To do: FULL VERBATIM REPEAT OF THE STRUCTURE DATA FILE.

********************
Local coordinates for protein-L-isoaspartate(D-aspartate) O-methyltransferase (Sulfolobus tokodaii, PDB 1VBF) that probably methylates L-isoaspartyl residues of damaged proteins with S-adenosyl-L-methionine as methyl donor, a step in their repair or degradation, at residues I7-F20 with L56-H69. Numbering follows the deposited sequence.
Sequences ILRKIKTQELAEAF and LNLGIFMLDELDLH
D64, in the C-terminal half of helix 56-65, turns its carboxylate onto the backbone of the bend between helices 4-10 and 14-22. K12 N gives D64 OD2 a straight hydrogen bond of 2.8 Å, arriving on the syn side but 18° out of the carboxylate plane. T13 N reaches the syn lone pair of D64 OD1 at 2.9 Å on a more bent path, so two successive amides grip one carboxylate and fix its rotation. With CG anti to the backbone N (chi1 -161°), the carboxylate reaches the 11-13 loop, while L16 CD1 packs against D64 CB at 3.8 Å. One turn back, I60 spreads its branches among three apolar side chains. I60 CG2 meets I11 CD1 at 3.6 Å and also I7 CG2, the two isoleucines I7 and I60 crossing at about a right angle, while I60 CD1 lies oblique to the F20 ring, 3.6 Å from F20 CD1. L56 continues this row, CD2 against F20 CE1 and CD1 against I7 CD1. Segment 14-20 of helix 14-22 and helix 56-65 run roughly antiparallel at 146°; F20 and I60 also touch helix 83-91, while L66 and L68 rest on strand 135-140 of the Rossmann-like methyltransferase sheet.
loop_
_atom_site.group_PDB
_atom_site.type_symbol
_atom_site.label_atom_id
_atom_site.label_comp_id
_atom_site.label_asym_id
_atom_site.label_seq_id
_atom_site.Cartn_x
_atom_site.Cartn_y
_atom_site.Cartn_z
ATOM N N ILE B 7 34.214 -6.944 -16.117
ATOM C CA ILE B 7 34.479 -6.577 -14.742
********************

Local coordinates for protein-L-isoaspartate(D-aspartate) O-methyltransferase (Sulfolobus tokodaii, PDB 1VBF) that probably methylates L-isoaspartyl residues of damaged proteins with S-adenosyl-L-methionine as methyl donor, a step in their repair or degradation, at residues I7-F20 with L56-H69. Numbering follows the deposited sequence.
Sequences ILRKIKTQELAEAF and LNLGIFMLDELDLH
D64, in the C-terminal half of helix 56-65, turns its carboxylate onto the backbone of the bend between helices 4-10 and 14-22. K12 N gives D64 OD2 a straight hydrogen bond of 2.8 Å, arriving on the syn side but 18° out of the carboxylate plane. T13 N reaches the syn lone pair of D64 OD1 at 2.9 Å on a more bent path, so two successive amides grip one carboxylate and fix its rotation. With CG anti to the backbone N (chi1 -161°), the carboxylate reaches the 11-13 loop, while L16 CD1 packs against D64 CB at 3.8 Å. One turn back, I60 spreads its branches among three apolar side chains. I60 CG2 meets I11 CD1 at 3.6 Å and also I7 CG2, the two isoleucines I7 and I60 crossing at about a right angle, while I60 CD1 lies oblique to the F20 ring, 3.6 Å from F20 CD1. L56 continues this row, CD2 against F20 CE1 and CD1 against I7 CD1. Segment 14-20 of helix 14-22 and helix 56-65 run roughly antiparallel at 146°; F20 and I60 also touch helix 83-91, while L66 and L68 rest on strand 135-140 of the Rossmann-like methyltransferase sheet.
loop_
_atom_site.group_PDB
_atom_site.type_symbol
_atom_site.label_atom_id
_atom_site.label_comp_id
_atom_site.label_asym_id
_atom_site.label_seq_id
_atom_site.Cartn_x
_atom_site.Cartn_y
_atom_site.Cartn_z
ATOM N N ILE B 7 34.214 -6.944 -16.117
ATOM C CA ILE B 7 34.479 -6.577 -14.742